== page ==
Austria-Hungary's Declaration of War on Russia

Lesson Transcript
Instructor: Kevin Newton

Kevin has edited encyclopedias, taught history, and has an MA in Islamic law/finance. He has since founded his own financial advice firm, Newton Analytical.

When nationalism reached the Balkan Peninsula, it catalyzed Serbian independence and unrest in Europe. Discover how questions of nationality and central power disputes lead to assassination and Austria-Hungary's declaration of war on Russia. Updated: 11/06/2021

Serbian Question

Late in the 19th century, nationalism finally came to the Balkan Peninsula. Having been a stronghold for the Austrian and Ottoman Empires for some time, things were definitely changing. For the Austrians, it meant giving many ethnic minorities more power, including a name change to recognize the power of the Hungarian part of the empire. For the Ottomans, it meant a great deal of territory loss.

Much of this was encouraged by the traditional rival of the Ottoman Empire: Russia. For the Russians, this had the added benefit of liberating many other Slavic nations. As Russia was itself Slavic, it was thought that these countries would be especially friendly to Russia. In short, while the Austrians had managed to adapt, the Ottoman Empire was quickly proving true to its name as the Sick Man of Europe due to its extensive territorial losses.

Among the first of these new states to gain its independence was Serbia, and Slavic heritage aside, the Serbs never forgot that the Russians had been instrumental in freeing them from Ottoman rule. Russia quite appreciated having such a fervent admirer and worked to guarantee Serbia's independence. However, many people who wanted to be a part of Serbia still lived in the two other empires: Austria-Hungary and the Ottoman Empire. Needless to say, this could not end well.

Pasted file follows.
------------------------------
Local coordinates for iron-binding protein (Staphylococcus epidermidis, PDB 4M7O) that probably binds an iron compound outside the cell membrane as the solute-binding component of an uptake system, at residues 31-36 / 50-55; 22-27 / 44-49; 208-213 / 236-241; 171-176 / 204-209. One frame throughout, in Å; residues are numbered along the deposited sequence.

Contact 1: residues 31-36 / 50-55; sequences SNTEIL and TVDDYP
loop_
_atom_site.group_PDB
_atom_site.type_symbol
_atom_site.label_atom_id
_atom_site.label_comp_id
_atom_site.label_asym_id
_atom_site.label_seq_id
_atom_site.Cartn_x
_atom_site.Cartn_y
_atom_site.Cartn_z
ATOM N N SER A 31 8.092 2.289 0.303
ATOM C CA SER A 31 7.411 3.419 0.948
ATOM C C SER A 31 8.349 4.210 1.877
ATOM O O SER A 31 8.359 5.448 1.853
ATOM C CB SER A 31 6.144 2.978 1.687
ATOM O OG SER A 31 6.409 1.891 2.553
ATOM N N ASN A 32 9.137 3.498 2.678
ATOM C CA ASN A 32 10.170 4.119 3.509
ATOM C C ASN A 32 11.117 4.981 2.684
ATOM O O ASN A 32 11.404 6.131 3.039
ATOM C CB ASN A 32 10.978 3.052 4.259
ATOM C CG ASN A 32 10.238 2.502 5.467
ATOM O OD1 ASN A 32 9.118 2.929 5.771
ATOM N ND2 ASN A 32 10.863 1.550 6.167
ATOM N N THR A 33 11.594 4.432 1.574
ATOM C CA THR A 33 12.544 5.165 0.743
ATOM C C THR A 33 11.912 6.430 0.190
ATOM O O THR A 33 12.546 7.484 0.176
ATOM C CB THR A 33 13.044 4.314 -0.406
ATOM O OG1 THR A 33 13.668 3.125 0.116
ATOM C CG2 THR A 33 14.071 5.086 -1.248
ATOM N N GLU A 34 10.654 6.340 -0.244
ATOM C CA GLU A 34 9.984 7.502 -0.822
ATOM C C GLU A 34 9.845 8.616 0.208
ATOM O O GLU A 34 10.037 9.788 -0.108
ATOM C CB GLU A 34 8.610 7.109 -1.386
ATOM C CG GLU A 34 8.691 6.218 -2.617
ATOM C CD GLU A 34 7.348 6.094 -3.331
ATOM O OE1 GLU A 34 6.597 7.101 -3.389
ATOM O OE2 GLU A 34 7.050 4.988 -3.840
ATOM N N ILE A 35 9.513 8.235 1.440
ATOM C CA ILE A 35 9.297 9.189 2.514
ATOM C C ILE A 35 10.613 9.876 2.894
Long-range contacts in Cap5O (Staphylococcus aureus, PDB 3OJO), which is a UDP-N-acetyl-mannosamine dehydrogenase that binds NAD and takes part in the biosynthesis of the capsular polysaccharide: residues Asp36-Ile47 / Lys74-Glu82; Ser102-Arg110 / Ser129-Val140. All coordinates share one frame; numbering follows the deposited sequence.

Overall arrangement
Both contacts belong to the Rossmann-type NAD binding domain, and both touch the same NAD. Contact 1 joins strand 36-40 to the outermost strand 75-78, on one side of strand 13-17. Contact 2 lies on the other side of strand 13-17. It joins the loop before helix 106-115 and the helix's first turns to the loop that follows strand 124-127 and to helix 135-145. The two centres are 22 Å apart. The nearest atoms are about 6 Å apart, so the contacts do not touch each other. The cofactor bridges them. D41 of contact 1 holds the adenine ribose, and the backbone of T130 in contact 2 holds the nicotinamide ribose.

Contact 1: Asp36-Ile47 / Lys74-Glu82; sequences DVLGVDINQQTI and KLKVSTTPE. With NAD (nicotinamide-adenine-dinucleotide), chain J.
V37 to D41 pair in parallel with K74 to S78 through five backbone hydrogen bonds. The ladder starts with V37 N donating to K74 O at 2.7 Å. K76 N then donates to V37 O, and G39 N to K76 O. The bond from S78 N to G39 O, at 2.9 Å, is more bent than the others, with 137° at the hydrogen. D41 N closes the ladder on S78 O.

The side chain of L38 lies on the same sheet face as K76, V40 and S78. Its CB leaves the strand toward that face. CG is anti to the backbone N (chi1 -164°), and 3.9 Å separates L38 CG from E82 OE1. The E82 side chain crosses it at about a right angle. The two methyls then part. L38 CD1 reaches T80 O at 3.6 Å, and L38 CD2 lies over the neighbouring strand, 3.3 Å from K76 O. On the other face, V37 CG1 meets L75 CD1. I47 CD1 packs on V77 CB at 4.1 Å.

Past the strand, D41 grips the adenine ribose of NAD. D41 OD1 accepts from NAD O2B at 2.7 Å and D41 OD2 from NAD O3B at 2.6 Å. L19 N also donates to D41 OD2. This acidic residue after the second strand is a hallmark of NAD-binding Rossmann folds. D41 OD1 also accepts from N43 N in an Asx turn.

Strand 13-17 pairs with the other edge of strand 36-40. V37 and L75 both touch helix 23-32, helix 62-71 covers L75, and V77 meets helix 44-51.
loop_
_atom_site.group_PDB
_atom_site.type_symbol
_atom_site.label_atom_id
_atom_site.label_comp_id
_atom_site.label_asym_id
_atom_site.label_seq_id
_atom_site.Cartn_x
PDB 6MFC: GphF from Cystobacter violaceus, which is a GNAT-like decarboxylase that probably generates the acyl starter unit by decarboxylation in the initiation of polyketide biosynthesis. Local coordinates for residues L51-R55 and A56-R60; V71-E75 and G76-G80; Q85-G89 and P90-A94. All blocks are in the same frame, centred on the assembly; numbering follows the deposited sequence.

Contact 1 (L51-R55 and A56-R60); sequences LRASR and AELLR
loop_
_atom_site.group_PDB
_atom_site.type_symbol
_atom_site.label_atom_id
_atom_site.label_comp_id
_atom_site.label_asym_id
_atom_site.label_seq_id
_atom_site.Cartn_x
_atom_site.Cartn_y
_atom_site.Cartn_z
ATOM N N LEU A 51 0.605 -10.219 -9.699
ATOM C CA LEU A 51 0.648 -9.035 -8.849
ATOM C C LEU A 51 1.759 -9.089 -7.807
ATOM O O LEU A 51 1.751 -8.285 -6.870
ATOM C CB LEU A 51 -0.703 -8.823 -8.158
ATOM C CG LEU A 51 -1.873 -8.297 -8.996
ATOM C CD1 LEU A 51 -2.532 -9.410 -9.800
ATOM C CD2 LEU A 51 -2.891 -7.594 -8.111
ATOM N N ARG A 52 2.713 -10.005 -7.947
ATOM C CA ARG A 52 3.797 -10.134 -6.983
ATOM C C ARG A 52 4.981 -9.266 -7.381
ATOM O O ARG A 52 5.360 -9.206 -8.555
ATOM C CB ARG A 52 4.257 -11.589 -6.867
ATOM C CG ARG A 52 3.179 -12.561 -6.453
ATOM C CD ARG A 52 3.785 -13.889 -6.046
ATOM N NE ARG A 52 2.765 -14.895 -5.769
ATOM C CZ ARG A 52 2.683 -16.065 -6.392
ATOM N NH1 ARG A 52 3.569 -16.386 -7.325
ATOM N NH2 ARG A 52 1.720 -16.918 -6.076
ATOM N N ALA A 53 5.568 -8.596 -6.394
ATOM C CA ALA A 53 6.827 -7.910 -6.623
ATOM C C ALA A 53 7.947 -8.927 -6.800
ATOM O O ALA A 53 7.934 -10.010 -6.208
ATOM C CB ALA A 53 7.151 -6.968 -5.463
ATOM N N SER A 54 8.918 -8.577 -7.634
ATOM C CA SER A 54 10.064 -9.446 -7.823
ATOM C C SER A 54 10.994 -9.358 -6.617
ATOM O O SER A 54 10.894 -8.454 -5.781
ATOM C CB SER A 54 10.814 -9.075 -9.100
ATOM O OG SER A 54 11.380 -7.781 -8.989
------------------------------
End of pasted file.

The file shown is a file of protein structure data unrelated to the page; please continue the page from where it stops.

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  • 0:08 Serbian Question
  • 1:37 Question of Nationality
  • 2:40 Central (Power) Confusion
  • 4:59 Lesson Summary
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Question of Nationality

For a variety of reasons, from language to terrain to religion, the Balkan Peninsula has many different ethnic groups. While these groups could not agree on much, they all knew that they didn't want to be ruled from the Austro-Hungarian capital at Vienna or the Ottoman capital of Constantinople. Many of these groups were encouraged by the Serbs and in fact, a number of those Serbian minorities in other empires really wanted to join Serbia. This meant that over the rest of the 19th century and into the 1910s, a number of small wars were fought which not only expanded Serbian territory, but created new countries like Romania, Bulgaria, and Albania.

These countries would slowly find their own way, with Bulgaria siding against the Russians, while the Romanians remained loyal. However, nothing was as unshakable as that first relationship with the Serbs and the Russians. It would soon be seen just how strong that relationship was.

Central (Power) Confusion

Germany and Austria-Hungary both hated Russia and were weary of the newfound influence that country had. As a result, in 1879, the two signed the Dual Alliance, which promised mutual aid if attacked by Russia and neutrality if attacked by anyone else. Suddenly, there was a major block in the middle of Europe, aptly named the Central Powers. Also, Austria-Hungary was eager to maintain its empire which, like the Ottomans, was actually made up of many different ethnicities. All this talk of nationalism that the Russians were supporting just sounded dangerous to the Austro-Hungarians.

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